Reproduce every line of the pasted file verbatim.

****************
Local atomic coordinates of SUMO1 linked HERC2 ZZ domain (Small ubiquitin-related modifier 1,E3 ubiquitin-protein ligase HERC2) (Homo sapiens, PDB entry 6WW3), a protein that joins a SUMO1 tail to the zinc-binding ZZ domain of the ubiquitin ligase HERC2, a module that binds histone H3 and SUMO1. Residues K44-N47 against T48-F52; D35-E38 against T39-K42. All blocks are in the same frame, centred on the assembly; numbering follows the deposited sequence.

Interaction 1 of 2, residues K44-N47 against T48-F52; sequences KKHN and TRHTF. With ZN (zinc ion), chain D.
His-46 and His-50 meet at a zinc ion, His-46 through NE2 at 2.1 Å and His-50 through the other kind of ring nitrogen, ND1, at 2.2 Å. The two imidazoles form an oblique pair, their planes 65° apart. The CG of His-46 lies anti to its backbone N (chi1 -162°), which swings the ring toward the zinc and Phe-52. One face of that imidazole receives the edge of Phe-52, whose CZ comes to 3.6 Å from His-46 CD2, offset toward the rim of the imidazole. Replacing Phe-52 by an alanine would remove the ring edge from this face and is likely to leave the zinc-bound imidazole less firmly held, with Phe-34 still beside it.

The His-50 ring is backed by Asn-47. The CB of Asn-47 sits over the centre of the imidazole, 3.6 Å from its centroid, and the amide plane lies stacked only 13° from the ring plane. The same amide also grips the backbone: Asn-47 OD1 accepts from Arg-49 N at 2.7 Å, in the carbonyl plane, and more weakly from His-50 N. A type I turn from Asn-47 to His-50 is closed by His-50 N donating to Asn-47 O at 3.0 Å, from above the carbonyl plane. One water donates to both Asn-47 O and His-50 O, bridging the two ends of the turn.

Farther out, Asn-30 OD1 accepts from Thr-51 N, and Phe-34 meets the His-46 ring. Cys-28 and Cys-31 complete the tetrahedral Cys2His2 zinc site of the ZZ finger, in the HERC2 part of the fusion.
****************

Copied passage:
Local atomic coordinates of SUMO1 linked HERC2 ZZ domain (Small ubiquitin-related modifier 1,E3 ubiquitin-protein ligase HERC2) (Homo sapiens, PDB entry 6WW3), a protein that joins a SUMO1 tail to the zinc-binding ZZ domain of the ubiquitin ligase HERC2, a module that binds histone H3 and SUMO1. Residues K44-N47 against T48-F52; D35-E38 against T39-K42. All blocks are in the same frame, centred on the assembly; numbering follows the deposited sequence.

Interaction 1 of 2, residues K44-N47 against T48-F52; sequences KKHN and TRHTF. With ZN (zinc ion), chain D.
His-46 and His-50 meet at a zinc ion, His-46 through NE2 at 2.1 Å and His-50 through the other kind of ring nitrogen, ND1, at 2.2 Å. The two imidazoles form an oblique pair, their planes 65° apart. The CG of His-46 lies anti to its backbone N (chi1 -162°), which swings the ring toward the zinc and Phe-52. One face of that imidazole receives the edge of Phe-52, whose CZ comes to 3.6 Å from His-46 CD2, offset toward the rim of the imidazole. Replacing Phe-52 by an alanine would remove the ring edge from this face and is likely to leave the zinc-bound imidazole less firmly held, with Phe-34 still beside it.

The His-50 ring is backed by Asn-47. The CB of Asn-47 sits over the centre of the imidazole, 3.6 Å from its centroid, and the amide plane lies stacked only 13° from the ring plane. The same amide also grips the backbone: Asn-47 OD1 accepts from Arg-49 N at 2.7 Å, in the carbonyl plane, and more weakly from His-50 N. A type I turn from Asn-47 to His-50 is closed by His-50 N donating to Asn-47 O at 3.0 Å, from above the carbonyl plane. One water donates to both Asn-47 O and His-50 O, bridging the two ends of the turn.

Farther out, Asn-30 OD1 accepts from Thr-51 N, and Phe-34 meets the His-46 ring. Cys-28 and Cys-31 complete the tetrahedral Cys2His2 zinc site of the ZZ finger, in the HERC2 part of the fusion.